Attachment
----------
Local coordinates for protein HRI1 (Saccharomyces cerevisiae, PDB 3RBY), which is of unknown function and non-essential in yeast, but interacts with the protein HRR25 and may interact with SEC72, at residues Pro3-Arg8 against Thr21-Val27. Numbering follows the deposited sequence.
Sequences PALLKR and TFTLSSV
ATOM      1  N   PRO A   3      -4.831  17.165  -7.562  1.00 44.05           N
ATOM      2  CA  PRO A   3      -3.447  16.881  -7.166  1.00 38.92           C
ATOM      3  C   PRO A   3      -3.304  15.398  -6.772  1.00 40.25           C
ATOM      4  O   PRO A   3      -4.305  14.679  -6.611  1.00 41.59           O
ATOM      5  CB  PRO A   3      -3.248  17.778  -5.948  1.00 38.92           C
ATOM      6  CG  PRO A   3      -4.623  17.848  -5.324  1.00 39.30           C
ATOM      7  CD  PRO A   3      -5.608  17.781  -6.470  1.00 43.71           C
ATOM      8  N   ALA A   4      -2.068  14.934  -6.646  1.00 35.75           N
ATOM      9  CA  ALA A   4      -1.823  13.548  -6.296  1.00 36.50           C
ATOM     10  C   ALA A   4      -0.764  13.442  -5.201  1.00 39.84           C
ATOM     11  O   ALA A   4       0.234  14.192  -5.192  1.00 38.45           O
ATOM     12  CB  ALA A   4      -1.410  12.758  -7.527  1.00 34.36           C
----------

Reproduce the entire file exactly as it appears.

Local coordinates for protein HRI1 (Saccharomyces cerevisiae, PDB 3RBY), which is of unknown function and non-essential in yeast, but interacts with the protein HRR25 and may interact with SEC72, at residues Pro3-Arg8 against Thr21-Val27. Numbering follows the deposited sequence.
Sequences PALLKR and TFTLSSV
ATOM      1  N   PRO A   3      -4.831  17.165  -7.562  1.00 44.05           N
ATOM      2  CA  PRO A   3      -3.447  16.881  -7.166  1.00 38.92           C
ATOM      3  C   PRO A   3      -3.304  15.398  -6.772  1.00 40.25           C
ATOM      4  O   PRO A   3      -4.305  14.679  -6.611  1.00 41.59           O
ATOM      5  CB  PRO A   3      -3.248  17.778  -5.948  1.00 38.92           C
ATOM      6  CG  PRO A   3      -4.623  17.848  -5.324  1.00 39.30           C
ATOM      7  CD  PRO A   3      -5.608  17.781  -6.470  1.00 43.71           C
ATOM      8  N   ALA A   4      -2.068  14.934  -6.646  1.00 35.75           N
ATOM      9  CA  ALA A   4      -1.823  13.548  -6.296  1.00 36.50           C
ATOM     10  C   ALA A   4      -0.764  13.442  -5.201  1.00 39.84           C
ATOM     11  O   ALA A   4       0.234  14.192  -5.192  1.00 38.45           O
ATOM     12  CB  ALA A   4      -1.410  12.758  -7.527  1.00 34.36           C